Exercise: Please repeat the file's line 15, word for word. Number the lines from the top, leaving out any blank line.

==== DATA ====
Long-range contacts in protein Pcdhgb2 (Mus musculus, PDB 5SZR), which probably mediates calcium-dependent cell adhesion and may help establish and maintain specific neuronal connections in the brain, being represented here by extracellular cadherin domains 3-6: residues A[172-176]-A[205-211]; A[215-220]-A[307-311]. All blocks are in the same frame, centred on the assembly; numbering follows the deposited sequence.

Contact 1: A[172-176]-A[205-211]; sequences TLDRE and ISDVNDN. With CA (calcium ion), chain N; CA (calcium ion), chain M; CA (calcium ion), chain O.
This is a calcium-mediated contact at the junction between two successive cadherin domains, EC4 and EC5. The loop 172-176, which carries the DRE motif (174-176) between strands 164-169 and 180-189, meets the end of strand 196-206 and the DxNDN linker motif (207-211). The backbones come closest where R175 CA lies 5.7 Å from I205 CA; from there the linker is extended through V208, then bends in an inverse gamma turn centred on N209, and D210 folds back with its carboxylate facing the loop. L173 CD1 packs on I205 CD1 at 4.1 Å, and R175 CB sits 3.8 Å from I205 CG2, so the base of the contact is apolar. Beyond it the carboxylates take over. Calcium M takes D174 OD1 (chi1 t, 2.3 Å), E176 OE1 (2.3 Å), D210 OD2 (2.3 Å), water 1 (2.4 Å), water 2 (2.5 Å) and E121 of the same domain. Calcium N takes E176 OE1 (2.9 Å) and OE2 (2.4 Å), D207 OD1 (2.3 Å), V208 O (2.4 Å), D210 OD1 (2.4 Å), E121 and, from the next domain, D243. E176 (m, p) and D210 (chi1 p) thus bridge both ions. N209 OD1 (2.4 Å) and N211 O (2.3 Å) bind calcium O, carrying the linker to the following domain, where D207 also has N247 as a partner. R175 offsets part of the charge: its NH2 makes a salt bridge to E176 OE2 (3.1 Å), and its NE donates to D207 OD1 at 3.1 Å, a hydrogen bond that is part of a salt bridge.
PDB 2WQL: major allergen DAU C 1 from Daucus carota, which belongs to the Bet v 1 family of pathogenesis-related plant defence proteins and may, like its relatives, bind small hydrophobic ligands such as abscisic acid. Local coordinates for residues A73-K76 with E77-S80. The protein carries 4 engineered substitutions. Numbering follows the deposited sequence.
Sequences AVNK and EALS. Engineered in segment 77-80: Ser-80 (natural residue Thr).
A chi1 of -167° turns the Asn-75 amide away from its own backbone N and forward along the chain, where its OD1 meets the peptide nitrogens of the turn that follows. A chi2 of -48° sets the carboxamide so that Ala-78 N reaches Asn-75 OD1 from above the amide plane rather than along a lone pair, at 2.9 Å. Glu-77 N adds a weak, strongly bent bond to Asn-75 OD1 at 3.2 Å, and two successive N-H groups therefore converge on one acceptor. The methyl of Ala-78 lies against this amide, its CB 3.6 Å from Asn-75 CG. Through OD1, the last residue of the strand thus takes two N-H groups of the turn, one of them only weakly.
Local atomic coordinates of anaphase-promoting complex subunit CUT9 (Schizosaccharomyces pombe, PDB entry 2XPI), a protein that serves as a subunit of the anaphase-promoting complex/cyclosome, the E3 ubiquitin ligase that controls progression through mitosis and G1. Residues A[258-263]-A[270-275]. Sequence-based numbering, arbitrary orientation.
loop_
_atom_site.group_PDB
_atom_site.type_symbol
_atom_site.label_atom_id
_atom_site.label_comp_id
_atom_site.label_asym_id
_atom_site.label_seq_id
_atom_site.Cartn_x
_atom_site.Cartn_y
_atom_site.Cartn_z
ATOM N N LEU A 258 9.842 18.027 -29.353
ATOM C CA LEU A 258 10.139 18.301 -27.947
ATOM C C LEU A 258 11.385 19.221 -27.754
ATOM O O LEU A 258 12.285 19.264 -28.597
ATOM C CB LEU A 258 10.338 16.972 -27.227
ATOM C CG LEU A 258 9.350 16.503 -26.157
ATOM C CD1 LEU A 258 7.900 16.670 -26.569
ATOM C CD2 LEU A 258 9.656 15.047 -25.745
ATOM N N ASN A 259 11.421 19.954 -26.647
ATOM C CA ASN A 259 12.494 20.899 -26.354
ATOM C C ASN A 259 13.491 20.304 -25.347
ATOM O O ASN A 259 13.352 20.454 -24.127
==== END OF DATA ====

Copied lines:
_atom_site.Cartn_x